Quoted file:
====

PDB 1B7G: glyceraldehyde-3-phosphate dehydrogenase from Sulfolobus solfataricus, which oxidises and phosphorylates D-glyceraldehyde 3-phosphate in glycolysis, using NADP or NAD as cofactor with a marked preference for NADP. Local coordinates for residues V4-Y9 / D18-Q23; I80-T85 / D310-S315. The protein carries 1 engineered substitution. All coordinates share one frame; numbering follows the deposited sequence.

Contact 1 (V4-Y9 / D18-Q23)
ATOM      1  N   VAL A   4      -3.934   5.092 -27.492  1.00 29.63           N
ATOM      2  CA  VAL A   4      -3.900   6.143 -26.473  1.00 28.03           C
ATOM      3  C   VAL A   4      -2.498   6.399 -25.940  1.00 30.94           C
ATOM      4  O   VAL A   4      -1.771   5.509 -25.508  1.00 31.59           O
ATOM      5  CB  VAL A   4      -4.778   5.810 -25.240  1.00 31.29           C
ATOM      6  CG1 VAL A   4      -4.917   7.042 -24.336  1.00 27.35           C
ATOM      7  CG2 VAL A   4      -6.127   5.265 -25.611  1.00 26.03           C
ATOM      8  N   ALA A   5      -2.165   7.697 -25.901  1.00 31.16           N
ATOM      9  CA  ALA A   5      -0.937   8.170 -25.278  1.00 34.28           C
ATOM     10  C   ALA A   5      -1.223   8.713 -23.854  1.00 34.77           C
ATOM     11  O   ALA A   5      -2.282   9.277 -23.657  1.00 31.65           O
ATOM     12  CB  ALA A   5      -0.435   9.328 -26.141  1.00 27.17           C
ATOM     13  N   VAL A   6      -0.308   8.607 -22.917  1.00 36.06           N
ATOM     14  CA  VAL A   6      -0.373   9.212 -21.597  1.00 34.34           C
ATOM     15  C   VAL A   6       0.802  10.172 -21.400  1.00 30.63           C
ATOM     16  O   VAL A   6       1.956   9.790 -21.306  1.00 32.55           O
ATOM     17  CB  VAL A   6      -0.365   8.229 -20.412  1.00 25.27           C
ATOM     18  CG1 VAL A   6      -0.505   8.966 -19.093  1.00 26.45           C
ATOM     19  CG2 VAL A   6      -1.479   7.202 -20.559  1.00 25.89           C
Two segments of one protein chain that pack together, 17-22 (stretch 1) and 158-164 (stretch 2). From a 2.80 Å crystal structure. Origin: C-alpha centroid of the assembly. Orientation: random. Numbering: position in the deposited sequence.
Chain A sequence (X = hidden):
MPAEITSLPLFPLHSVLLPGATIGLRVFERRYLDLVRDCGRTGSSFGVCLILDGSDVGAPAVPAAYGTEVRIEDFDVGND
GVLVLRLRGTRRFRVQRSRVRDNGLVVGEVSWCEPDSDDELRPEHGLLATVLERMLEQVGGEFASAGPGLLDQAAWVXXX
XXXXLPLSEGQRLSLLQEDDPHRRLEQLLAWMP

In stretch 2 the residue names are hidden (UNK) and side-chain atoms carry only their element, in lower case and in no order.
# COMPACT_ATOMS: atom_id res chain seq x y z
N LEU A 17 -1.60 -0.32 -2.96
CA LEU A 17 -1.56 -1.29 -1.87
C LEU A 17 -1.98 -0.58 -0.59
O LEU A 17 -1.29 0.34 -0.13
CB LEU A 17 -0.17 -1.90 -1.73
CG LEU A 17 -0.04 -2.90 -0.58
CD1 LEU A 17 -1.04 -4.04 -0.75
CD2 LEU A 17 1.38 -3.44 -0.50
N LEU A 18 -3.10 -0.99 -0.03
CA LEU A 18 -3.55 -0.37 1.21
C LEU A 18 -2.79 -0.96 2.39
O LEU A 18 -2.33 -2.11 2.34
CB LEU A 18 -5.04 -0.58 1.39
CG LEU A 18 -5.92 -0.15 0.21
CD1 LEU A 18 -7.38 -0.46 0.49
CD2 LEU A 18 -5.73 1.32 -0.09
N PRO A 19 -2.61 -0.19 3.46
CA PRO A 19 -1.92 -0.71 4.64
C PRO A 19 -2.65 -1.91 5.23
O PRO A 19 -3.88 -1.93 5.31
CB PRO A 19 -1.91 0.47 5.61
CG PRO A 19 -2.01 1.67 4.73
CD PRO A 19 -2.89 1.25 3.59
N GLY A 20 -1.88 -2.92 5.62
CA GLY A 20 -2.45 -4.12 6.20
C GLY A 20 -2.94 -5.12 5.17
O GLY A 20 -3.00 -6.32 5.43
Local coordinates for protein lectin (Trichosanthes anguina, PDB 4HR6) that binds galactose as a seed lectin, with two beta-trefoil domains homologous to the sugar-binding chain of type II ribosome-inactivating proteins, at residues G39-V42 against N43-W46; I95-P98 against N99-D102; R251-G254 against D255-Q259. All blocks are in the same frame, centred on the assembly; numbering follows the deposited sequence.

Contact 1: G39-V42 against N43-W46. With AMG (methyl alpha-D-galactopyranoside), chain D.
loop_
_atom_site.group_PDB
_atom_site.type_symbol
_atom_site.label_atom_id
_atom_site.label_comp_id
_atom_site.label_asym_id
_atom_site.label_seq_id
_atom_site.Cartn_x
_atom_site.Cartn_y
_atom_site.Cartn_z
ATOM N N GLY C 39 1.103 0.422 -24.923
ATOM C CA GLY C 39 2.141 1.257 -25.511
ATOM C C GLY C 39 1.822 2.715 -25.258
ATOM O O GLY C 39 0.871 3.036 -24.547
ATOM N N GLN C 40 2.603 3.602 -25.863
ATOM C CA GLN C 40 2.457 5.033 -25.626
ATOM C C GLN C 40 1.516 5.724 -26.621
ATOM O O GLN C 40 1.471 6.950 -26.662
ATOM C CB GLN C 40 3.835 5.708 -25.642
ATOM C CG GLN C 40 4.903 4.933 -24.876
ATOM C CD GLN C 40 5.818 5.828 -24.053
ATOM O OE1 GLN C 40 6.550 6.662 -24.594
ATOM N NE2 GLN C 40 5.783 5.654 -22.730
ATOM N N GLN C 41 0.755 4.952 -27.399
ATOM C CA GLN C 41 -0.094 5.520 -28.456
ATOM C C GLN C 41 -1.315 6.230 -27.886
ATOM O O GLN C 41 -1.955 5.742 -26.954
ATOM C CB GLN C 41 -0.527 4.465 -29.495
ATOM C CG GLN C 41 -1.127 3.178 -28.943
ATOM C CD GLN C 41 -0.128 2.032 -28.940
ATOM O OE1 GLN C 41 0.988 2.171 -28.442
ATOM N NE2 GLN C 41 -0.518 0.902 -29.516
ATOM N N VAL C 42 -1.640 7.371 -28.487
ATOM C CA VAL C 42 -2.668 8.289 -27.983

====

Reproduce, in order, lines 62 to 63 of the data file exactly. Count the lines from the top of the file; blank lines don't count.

_atom_site.label_comp_id
_atom_site.label_asym_id